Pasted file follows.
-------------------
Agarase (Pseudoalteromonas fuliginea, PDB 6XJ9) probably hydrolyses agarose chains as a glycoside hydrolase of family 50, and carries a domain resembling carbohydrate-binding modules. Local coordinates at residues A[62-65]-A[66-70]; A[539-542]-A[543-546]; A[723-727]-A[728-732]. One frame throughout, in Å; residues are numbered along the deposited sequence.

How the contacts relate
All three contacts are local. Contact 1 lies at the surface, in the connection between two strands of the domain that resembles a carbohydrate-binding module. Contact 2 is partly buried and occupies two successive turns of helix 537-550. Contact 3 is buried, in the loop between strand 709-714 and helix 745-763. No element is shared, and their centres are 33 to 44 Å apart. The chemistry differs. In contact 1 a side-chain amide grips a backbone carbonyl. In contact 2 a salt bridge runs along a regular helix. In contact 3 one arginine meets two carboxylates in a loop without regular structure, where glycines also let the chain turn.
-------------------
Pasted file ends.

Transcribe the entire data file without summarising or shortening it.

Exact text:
Agarase (Pseudoalteromonas fuliginea, PDB 6XJ9) probably hydrolyses agarose chains as a glycoside hydrolase of family 50, and carries a domain resembling carbohydrate-binding modules. Local coordinates at residues A[62-65]-A[66-70]; A[539-542]-A[543-546]; A[723-727]-A[728-732]. One frame throughout, in Å; residues are numbered along the deposited sequence.

How the contacts relate
All three contacts are local. Contact 1 lies at the surface, in the connection between two strands of the domain that resembles a carbohydrate-binding module. Contact 2 is partly buried and occupies two successive turns of helix 537-550. Contact 3 is buried, in the loop between strand 709-714 and helix 745-763. No element is shared, and their centres are 33 to 44 Å apart. The chemistry differs. In contact 1 a side-chain amide grips a backbone carbonyl. In contact 2 a salt bridge runs along a regular helix. In contact 3 one arginine meets two carboxylates in a loop without regular structure, where glycines also let the chain turn.